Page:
'Really keen to work with team' at research farm

Louise Cook is the Southern Demonstration Research Farm's new general manager, and is delighted with her new role at the Southern Dairy Hub. Photo: Yvonne O'Hara
Louise Cook is the Southern Demonstration Research Farm's new general manager, and is delighted with her new role at the Southern Dairy Hub. Photo: Yvonne O'Hara
Louise Cook is a self-confessed geek and proud of it.

She is the new Southern Demonstration Research Farm's general manager, and in the month since starting her role at the Southern Dairy Hub, she has been working out how the pieces that make up the combined research facility and commercial dairy operation fit together.

She started the job on June 24 and is already thrilled with the possibilities it offers her.

''I don't know what I did to deserve this job but I have no intentions of giving it back,'' Miss Cook said.

''I am grateful for the opportunity and really keen to work with the team.''

The 349ha hub, which opened in July 2017, runs four separate herds for kale and fodder beet research trials as well as being a commercial business.

''I look after budgets, income allocation, paying the bills and wages, and health and safety.

''The importance of the research side means the cows have to be kept in four separate herds, and four separate calving mobs, all managed separately, so it is four times the complexity for day-to-day management.''

Before Miss Cook and her two cats moved to Invercargill, she was in charge of extension and farm systems development at Owl Farm at St Peter's School in Cambridge for two years.

''Before that I was two years at the Parininihi Ki Waitotara farm as the general manager of farming operations and they did three million kilos of milk solids from the wider 20,000ha of land they owned.''

She spent about six years as dairy business manager for Landcorp Farming (now Pamu) and before that was a DairyNZ consulting officer in Hawke's Bay and Manawatu for four years.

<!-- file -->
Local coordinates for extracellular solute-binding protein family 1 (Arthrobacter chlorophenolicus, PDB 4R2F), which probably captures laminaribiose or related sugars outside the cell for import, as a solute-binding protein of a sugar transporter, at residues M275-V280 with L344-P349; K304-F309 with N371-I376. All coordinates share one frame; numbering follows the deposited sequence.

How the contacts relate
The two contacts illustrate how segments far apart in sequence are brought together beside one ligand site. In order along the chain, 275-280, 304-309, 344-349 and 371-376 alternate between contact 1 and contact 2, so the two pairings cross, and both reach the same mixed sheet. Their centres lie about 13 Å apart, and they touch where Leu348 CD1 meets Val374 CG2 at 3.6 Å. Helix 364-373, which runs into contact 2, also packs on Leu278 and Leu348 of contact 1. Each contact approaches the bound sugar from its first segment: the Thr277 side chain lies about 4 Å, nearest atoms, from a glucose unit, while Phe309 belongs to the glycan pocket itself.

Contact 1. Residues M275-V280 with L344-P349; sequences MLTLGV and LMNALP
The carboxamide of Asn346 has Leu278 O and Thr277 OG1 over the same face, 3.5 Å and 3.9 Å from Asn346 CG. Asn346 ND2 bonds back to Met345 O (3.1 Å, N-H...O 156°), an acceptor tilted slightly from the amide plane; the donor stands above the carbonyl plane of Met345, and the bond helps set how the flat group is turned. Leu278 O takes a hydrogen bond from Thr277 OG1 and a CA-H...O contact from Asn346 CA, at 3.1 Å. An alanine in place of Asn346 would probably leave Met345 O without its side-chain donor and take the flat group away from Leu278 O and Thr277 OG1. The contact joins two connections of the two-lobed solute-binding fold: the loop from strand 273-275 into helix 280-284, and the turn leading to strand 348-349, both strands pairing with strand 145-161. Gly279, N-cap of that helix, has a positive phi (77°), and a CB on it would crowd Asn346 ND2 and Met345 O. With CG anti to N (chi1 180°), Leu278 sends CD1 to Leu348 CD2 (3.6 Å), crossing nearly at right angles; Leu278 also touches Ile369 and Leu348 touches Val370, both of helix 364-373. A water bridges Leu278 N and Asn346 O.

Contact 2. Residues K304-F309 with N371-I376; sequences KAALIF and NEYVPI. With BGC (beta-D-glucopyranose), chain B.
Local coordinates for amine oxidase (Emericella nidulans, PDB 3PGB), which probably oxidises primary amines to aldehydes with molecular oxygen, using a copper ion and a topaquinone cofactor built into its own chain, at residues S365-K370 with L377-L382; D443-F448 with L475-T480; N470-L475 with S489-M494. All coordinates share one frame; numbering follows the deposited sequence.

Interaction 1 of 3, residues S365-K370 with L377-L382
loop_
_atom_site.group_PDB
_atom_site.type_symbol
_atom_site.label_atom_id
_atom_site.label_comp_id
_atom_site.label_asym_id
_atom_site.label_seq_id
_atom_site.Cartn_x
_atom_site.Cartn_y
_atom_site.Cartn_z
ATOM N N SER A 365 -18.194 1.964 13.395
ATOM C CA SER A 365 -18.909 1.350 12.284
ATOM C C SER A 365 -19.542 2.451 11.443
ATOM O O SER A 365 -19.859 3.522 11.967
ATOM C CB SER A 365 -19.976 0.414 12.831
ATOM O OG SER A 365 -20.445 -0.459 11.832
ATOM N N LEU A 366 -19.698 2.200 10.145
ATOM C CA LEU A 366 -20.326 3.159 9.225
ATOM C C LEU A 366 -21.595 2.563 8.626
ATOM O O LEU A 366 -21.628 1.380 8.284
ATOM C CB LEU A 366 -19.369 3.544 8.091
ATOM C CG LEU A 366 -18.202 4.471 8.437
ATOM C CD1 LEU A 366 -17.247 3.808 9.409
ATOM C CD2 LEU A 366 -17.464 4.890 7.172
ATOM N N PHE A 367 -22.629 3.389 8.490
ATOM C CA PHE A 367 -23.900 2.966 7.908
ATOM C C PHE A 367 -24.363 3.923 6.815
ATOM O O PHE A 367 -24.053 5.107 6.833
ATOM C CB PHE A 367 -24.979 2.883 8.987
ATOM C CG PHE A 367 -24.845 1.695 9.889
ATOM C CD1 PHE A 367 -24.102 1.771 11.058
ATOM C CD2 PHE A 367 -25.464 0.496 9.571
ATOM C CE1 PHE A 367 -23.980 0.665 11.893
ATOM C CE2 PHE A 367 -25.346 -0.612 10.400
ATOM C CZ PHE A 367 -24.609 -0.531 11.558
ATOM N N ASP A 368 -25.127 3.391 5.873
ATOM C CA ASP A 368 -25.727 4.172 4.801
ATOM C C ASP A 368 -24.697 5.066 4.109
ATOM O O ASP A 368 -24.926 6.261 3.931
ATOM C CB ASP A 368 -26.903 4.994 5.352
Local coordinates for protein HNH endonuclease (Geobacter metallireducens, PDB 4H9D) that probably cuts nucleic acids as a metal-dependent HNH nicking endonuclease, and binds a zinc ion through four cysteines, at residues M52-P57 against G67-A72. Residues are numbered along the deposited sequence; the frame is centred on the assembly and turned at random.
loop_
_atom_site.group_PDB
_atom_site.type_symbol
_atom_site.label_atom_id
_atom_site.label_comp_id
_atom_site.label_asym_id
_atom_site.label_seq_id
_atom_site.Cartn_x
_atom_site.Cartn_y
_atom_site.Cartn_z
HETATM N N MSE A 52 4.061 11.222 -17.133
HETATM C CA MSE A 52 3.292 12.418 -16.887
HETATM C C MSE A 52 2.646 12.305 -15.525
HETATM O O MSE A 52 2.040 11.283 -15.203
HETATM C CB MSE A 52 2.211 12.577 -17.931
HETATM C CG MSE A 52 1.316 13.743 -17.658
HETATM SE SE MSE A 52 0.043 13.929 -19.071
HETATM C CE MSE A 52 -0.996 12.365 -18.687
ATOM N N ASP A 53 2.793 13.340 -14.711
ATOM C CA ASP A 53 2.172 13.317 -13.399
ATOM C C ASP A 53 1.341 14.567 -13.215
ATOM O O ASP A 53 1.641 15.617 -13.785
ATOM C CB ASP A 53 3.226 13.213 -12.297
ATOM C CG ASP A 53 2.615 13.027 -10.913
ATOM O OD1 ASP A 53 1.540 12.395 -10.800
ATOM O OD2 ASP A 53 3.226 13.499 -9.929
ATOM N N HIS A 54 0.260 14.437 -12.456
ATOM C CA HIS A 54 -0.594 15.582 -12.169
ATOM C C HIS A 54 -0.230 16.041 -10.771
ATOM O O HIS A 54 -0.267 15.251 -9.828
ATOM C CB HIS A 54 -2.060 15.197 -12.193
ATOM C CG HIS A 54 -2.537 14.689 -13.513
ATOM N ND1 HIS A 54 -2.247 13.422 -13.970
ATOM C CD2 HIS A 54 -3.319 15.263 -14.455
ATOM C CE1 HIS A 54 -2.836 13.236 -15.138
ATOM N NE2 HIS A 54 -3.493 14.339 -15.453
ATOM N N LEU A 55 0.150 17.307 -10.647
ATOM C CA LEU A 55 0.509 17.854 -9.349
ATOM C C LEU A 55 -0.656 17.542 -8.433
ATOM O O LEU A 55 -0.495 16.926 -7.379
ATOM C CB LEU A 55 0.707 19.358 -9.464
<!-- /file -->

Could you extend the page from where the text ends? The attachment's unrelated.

She also worked as a dairy assistant and sold car parts early in her career.

Miss Cook originally studied veterinary science at Massey University, but after three years decided it was not what she wanted and swapped to a bachelor of applied science in 2006.

''It was a hodge-podge of study and I am a geek and not afraid to say it.''

She said the new position was an opportunity for her to move into a leadership role.

''I see some real challenges for me down here, to learn and grow, and that includes the research side of things.

''The hub is an amazing facility and although it is young right now, I see massive potential in front of it.

''Hopefully, my unique skill set could be of value to dairy farmers.''

She enjoys working with technology, as well as doing jigsaws, cryptic crosswords and any form of problem solving and that extended to working out how to get the right-sized cat travel cage to where her two cats were in time for their flight to Invercargill.

''They are currently hostages in cat camp, which I suppose is better than being in cat incarceration.''

When not working she also enjoys motorsports and hiking.

''I am looking forward to working with Dr Dawn Dalley and the research team, and ... having some great community engagements and research outcomes,'' she said.

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